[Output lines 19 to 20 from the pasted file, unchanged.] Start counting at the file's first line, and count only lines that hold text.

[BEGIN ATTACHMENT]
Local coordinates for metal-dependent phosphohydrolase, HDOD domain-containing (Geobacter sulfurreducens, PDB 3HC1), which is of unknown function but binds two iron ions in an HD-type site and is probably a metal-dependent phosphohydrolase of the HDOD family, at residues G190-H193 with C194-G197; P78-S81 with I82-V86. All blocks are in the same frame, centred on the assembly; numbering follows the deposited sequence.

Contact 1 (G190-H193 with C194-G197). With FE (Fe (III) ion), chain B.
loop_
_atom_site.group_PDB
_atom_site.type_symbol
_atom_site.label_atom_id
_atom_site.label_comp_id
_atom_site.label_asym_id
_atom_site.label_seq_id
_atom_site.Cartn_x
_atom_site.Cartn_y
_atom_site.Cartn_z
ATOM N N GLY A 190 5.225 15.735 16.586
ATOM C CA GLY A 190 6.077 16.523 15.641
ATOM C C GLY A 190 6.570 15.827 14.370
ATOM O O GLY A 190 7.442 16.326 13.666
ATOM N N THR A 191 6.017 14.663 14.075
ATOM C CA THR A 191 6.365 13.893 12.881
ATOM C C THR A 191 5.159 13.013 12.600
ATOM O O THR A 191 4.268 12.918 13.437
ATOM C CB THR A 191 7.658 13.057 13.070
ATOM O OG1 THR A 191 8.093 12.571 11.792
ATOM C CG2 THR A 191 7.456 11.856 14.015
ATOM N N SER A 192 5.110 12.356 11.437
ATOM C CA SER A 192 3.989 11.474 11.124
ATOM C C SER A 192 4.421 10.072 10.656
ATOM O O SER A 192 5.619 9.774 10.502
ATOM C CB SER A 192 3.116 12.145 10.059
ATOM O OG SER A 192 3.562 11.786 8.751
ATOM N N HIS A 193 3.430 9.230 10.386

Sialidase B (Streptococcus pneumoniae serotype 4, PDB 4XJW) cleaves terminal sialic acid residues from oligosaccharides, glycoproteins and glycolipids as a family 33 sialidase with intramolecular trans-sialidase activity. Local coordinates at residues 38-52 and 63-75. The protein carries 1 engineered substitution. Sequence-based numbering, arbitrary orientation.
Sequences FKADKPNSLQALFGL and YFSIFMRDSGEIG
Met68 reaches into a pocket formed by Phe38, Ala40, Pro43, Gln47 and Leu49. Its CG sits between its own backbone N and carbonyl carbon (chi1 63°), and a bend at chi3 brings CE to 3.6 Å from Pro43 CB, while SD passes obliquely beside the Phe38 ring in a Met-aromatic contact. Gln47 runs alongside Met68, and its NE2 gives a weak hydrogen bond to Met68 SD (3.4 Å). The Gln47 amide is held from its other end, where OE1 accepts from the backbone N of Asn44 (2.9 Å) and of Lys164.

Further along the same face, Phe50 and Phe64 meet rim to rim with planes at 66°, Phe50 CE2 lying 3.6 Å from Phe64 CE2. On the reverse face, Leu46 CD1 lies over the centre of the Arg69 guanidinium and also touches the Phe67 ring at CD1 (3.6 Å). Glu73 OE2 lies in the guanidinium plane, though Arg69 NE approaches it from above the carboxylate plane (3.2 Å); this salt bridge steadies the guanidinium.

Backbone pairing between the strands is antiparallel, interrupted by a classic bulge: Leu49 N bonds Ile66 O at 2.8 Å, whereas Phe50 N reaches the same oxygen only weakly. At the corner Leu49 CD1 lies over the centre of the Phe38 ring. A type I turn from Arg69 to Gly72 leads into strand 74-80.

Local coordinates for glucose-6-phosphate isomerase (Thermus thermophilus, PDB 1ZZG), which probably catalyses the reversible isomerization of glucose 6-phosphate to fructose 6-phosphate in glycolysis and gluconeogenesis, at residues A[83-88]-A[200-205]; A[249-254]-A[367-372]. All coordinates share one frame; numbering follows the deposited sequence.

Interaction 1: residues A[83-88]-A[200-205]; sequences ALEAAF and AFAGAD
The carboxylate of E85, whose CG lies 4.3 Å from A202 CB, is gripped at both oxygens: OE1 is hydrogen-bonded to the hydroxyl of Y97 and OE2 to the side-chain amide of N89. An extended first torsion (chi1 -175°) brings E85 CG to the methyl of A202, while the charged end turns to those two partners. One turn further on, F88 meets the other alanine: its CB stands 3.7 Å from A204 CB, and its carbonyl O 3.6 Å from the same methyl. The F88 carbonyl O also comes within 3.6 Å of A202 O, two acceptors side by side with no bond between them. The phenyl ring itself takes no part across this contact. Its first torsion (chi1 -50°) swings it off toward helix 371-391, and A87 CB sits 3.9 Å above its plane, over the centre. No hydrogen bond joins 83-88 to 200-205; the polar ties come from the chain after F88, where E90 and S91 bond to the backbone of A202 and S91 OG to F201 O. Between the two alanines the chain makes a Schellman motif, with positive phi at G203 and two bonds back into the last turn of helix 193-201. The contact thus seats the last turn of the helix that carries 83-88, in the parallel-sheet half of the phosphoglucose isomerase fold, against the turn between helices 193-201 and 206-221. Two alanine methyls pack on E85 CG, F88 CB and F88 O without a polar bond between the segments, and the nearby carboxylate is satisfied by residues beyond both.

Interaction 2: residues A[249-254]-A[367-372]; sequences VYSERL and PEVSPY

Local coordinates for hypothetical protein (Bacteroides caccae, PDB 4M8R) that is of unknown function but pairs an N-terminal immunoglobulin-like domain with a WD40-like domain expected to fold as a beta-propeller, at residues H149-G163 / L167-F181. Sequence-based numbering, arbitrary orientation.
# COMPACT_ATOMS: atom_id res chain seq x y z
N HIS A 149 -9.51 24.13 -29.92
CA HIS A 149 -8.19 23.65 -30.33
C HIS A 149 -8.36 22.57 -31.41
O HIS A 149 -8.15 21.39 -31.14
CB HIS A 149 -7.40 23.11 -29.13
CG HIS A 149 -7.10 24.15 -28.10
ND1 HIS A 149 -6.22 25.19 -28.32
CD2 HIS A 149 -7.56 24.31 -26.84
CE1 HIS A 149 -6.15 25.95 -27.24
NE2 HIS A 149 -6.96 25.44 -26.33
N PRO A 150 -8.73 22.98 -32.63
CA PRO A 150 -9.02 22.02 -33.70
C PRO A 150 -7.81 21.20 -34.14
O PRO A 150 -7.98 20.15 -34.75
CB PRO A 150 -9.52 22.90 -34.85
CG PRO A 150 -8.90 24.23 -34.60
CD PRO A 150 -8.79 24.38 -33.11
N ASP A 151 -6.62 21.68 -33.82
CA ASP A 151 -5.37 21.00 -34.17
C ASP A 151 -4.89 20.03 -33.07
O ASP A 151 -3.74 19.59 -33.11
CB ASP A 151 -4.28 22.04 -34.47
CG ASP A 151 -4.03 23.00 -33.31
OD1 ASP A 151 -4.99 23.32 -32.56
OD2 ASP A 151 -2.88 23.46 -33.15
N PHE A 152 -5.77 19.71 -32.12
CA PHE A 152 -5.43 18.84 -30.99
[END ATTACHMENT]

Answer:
ATOM C C THR A 191 5.159 13.013 12.600
ATOM O O THR A 191 4.268 12.918 13.437